From the show:
From the brawny castles of 16th Century France, to the rugged plains of 1960s Idaho, to the strapping fortresses of 1920s India, all hail the remarkable stories of Great Men! — and their whiny, witchy, vapid, vengeful, jealous wives. In this kaleidoscopic, time-hopping comedy, Jaclyn Backhaus pushes past patriarchal cliché to reach an ecstatic breakthrough, untethering stories and history — and language itself — from the visions made by men.
See it if you like plays that are comments on gender roles and done with a light witty style. The settings keep moving. Small cast keeps it fun.
Don't see it if you want a traditional narrative play with a big cast and sets. This presents big ideas within a smaller frame.
See it if you'd like to see historical matters told from the point of view of the women (wives) of the time.
Don't see it if you're expecting a complete, coherent, experience. This feels more like work in progress.
See it if You love anachronistic, feminist witchy theater happenings that know where they've come from and are burning brightly towards somewhere.
Don't see it if You need clear traditional narratives and/or approaches to history/theater. You need answers spelled out. You think history is great men.
See it if you like to explore the role of women in relationships throughout history and different parts of the world
Don't see it if You want a linear plot throughout the whole show, and not thematically tied short plays
See it if It's a wonderful example of modern storytelling of a plot you know. And although you know the ending, it hits you like a punch in the gut.
Don't see it if if you don't like modern takes on an old tale. It's difficult to come up with a reason someone wouldn't like this show.
See it if The first 2 scenes were very funny and clever. Great performances.
Don't see it if The 3rd scene had nothing to do with wives, nor with the flow of the other 2. It's absurd, not about wives and very cliched.
See it if to see 4 brave, talented actors yuk it up & try to hold together a trifling historical comedy about the chronic marginalization of women.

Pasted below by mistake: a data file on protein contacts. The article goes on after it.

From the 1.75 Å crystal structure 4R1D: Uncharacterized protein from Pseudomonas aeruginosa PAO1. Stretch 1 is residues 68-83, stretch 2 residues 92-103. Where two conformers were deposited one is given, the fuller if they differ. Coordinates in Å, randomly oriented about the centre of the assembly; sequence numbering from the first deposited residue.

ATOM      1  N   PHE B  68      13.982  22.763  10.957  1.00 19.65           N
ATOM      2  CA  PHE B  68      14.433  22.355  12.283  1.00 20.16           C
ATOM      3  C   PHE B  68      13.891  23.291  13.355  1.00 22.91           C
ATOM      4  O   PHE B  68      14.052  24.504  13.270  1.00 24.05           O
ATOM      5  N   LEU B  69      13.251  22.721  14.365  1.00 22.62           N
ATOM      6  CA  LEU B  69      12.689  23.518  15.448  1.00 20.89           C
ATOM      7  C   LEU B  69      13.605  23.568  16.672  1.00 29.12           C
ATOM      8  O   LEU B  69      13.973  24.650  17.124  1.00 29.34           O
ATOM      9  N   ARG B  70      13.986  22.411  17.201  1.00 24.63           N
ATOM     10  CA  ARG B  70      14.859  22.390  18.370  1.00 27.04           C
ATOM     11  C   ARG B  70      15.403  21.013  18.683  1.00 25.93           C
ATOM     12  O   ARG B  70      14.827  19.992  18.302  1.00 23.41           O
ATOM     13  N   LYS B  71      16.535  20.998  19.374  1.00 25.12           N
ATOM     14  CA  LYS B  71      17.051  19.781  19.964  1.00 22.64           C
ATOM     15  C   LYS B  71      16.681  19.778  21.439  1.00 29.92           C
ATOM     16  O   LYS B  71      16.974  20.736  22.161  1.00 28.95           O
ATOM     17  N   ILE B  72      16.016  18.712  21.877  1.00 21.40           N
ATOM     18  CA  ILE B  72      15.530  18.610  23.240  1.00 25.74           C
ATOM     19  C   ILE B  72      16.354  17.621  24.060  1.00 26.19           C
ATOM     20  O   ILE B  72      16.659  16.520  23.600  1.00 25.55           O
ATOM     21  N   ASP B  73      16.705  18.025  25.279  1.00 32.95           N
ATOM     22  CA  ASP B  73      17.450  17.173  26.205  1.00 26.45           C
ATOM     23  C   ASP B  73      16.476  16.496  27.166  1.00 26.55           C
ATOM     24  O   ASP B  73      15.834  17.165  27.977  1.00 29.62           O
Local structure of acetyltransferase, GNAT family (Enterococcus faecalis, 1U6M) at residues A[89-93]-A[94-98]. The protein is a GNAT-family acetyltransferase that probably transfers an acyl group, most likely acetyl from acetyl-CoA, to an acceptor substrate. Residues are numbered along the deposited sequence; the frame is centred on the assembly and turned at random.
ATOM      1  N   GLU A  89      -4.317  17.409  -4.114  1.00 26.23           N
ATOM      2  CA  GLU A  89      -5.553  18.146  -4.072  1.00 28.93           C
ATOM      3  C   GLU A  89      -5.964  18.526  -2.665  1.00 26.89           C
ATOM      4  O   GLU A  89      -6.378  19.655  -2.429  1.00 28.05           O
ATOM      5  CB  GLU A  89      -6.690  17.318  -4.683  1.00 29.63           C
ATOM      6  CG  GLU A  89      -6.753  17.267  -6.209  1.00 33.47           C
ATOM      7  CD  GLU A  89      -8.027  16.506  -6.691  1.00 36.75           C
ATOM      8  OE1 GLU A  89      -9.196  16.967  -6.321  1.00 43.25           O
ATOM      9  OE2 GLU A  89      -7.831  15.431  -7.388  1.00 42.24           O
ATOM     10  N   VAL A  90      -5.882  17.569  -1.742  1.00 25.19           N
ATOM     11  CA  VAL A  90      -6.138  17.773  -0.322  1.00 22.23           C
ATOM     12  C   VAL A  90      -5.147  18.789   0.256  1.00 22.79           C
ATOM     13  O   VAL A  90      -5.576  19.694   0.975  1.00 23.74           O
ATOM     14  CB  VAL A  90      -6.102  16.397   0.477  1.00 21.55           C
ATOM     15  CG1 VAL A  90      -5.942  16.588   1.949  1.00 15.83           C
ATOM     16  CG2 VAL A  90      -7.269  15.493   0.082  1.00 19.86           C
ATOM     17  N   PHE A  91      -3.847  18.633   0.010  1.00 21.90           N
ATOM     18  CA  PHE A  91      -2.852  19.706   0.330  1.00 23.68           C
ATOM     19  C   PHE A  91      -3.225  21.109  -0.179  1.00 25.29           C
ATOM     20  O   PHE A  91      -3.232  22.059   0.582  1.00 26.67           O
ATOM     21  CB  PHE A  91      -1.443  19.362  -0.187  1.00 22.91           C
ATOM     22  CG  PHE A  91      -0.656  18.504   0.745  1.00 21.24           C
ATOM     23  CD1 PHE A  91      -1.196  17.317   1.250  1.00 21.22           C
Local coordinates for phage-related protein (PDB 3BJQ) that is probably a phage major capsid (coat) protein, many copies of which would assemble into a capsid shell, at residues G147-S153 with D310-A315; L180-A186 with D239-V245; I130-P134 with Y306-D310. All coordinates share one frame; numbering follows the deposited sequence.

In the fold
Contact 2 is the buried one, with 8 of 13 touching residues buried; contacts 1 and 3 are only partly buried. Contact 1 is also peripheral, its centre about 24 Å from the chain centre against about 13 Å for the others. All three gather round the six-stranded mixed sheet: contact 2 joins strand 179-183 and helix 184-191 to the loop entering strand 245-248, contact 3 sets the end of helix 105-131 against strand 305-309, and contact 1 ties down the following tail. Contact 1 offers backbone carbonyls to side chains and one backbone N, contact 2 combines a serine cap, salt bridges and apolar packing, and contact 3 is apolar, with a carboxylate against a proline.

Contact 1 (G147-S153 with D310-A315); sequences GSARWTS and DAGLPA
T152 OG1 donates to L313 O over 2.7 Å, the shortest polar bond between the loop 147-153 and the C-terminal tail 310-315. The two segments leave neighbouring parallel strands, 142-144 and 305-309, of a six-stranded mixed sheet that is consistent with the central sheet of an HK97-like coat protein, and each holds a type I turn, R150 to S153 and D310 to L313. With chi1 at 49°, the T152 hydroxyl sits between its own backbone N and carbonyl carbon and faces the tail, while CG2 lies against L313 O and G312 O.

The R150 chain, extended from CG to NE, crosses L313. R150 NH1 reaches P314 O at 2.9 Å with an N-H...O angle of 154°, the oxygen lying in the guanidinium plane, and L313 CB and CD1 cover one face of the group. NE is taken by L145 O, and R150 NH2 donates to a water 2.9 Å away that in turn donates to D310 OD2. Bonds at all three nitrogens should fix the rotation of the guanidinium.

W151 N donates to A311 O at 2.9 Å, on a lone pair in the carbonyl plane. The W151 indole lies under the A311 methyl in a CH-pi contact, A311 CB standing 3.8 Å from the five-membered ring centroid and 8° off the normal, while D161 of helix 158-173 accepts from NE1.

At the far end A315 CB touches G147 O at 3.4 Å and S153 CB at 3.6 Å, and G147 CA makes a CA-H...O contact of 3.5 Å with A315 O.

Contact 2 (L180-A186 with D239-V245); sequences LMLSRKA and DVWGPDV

Don't see it if u hope for a sharp comedy (or even a mildly funny one!); u expect a play that "subverts patriarchal narrative" to actually feel empowering.
See it if Backhaus' sharp, lazer beam view of history thru "her-story" eyes Funny, poignant, very well acted (esp Adina Verson) it's wildly ambitious
Don't see it if Starts off very strong (esp the 'wives of Earnest Hemingway') w/tart, pungent writing but gets derailed w/spacey female empowerment ending
See it if a series of 4 feminist-themed sketches, 1 of them brilliant, 3 of them not, sounds to you like a worthwhile evening in the theater.
Don't see it if you are looking for play that integrates its parts.
See it if Significant others(not all spouses) frustrated at their oppressive lot in life,cross time periods to make a statement in sketch comedy form.
Don't see it if History books weren't recording them, but the ladies were there, too.Playwright attempts to bring attention and right this wrong, but fails.
See it if you like witty dialogue and some very funny scenes. The play has a lot of potential but it needs work done.
Don't see it if you like a show where all the scenes work together.
See it if You find it absolutely hilarious (like some in the audience) when the women call each other "b*tch" or keep saying the F word over & over.
Don't see it if You can't make any sense (like me) of who these 3 women & 1 guy were supposed to be. 4 different scenes & they're different people in each?
See it if You can get out after the first two vignettes. Steep downhill after that.
Don't see it if As others have noted, the King Henri and Hemingway's wives pieces were mildly amusing.
See it if You like genre-bending, searing comedy that explores gender roles and self-conception across time, place, and culture. Witty writing.
Don't see it if Actors playing multiple characters in different scenes isn't your thing. Non-linear narratives with a clear normative thrust disturb you.
See it if Funny skit of Ernest Hemingway's wives dissing the author and all he represents.But that's just 1/4 of the show.
Don't see it if You don't wanna to see a work very much "in progress". Three SNL skits leading to a very self-indulgent and puzzling finish.